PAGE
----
Emily Dickinson did not reside here, where leaves kiss shadows and eaves whisper about summer to the remains of grit that gets washed away in the rain of cloud convictions. Yeats never told her about the window that looks back at the reflected trees. So why is it that they seem to be waving at the camera in a poetic frenzy of twisting line breaks, like an uneven stanza, a stratification of emotional confusion ?
Here are Pareidolia Parasols
for high wire walkers
roof repair workers
in the bright sun,
as rays of certainty hurl down upon their heads,
with the verity of gravity’s grasp.
Unwanted facts, quickly approaching –
from the shouting horizon –
brings on vertigo in existential deniers .
Too much emotional distortion
rises in the air,
as the refractive index
causes truth to bend
when it enters and exists in opinionated thoughts –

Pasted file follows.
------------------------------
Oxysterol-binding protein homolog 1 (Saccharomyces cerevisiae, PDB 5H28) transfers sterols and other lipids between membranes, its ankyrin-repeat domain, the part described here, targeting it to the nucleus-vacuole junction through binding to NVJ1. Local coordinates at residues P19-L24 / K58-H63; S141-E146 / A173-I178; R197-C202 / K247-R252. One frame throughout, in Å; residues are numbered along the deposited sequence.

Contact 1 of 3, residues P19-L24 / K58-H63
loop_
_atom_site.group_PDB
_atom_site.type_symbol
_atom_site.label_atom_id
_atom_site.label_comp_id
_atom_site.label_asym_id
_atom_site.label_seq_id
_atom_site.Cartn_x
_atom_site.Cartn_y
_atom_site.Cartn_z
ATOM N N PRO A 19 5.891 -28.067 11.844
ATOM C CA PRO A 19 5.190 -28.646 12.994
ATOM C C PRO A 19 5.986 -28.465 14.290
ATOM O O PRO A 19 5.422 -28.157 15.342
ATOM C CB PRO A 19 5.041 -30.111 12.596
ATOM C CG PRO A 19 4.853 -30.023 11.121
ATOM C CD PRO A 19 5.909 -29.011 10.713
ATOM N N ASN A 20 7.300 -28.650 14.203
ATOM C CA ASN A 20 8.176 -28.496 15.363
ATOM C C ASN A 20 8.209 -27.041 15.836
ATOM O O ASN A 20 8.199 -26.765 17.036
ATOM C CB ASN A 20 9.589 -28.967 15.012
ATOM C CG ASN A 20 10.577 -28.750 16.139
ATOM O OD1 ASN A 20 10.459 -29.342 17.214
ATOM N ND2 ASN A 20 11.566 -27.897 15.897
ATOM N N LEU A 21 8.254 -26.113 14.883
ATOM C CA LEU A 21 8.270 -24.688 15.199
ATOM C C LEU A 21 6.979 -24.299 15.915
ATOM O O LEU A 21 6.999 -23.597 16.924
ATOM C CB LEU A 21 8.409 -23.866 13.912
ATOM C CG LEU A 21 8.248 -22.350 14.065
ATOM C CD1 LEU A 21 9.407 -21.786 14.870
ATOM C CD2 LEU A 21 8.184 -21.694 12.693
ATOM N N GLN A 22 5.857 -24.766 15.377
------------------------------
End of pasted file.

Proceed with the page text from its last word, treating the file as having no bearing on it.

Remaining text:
Welcome to the Asemic Cinema, where opening shots& titles tell a different story from the one passing before your eyes. This week’s classic comes from a time & place that once was/will be. It is a re-write of The Runaway Bus (1954), a British Mystery-Comedy – please note that the sub-titles have been deconstructed to find alternative meaning.
“People who have made no attempt to educate themselves live in a kind of dissolving phantasmagoria of the world, that is, they completely forget what happened last Tuesday. A politician can promise them anything, and they will not remember later what he has promised.”
In 1961, The National Film Board of Canada produced Arthur Lipsett‘s first film, Very Nice, Very Nice. It looks behind the business-as-usual face we put on life and shows anxieties we want to forget. It is made of dozens of pictures that seem familiar, with fragments of speech heard in passing. It evokes a world swamped with information and imagery but barren of meaning and filled with longing.
We become what we behold. We shape our tools and then our tools shape us.